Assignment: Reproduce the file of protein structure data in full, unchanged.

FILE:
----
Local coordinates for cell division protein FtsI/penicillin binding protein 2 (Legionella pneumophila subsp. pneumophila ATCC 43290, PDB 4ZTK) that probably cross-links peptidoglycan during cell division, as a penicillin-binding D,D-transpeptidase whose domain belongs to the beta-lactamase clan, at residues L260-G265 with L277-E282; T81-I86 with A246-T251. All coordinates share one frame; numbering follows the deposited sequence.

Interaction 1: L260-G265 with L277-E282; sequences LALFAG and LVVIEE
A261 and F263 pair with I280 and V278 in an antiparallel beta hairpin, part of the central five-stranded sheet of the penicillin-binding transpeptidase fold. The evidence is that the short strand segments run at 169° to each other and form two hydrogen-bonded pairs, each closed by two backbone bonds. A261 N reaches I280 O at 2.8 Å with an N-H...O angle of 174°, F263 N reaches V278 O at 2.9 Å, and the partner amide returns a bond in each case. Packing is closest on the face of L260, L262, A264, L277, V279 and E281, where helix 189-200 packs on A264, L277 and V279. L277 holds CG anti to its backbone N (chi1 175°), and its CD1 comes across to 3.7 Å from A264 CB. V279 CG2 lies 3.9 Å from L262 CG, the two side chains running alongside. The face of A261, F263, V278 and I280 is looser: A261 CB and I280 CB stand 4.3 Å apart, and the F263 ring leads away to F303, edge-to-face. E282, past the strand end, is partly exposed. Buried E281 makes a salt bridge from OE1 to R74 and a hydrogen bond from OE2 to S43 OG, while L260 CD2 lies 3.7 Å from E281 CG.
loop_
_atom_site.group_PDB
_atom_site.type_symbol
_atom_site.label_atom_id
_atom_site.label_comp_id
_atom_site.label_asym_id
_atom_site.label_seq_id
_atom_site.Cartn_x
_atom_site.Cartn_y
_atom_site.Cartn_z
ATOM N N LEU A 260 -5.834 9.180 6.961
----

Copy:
Local coordinates for cell division protein FtsI/penicillin binding protein 2 (Legionella pneumophila subsp. pneumophila ATCC 43290, PDB 4ZTK) that probably cross-links peptidoglycan during cell division, as a penicillin-binding D,D-transpeptidase whose domain belongs to the beta-lactamase clan, at residues L260-G265 with L277-E282; T81-I86 with A246-T251. All coordinates share one frame; numbering follows the deposited sequence.

Interaction 1: L260-G265 with L277-E282; sequences LALFAG and LVVIEE
A261 and F263 pair with I280 and V278 in an antiparallel beta hairpin, part of the central five-stranded sheet of the penicillin-binding transpeptidase fold. The evidence is that the short strand segments run at 169° to each other and form two hydrogen-bonded pairs, each closed by two backbone bonds. A261 N reaches I280 O at 2.8 Å with an N-H...O angle of 174°, F263 N reaches V278 O at 2.9 Å, and the partner amide returns a bond in each case. Packing is closest on the face of L260, L262, A264, L277, V279 and E281, where helix 189-200 packs on A264, L277 and V279. L277 holds CG anti to its backbone N (chi1 175°), and its CD1 comes across to 3.7 Å from A264 CB. V279 CG2 lies 3.9 Å from L262 CG, the two side chains running alongside. The face of A261, F263, V278 and I280 is looser: A261 CB and I280 CB stand 4.3 Å apart, and the F263 ring leads away to F303, edge-to-face. E282, past the strand end, is partly exposed. Buried E281 makes a salt bridge from OE1 to R74 and a hydrogen bond from OE2 to S43 OG, while L260 CD2 lies 3.7 Å from E281 CG.
loop_
_atom_site.group_PDB
_atom_site.type_symbol
_atom_site.label_atom_id
_atom_site.label_comp_id
_atom_site.label_asym_id
_atom_site.label_seq_id
_atom_site.Cartn_x
_atom_site.Cartn_y
_atom_site.Cartn_z
ATOM N N LEU A 260 -5.834 9.180 6.961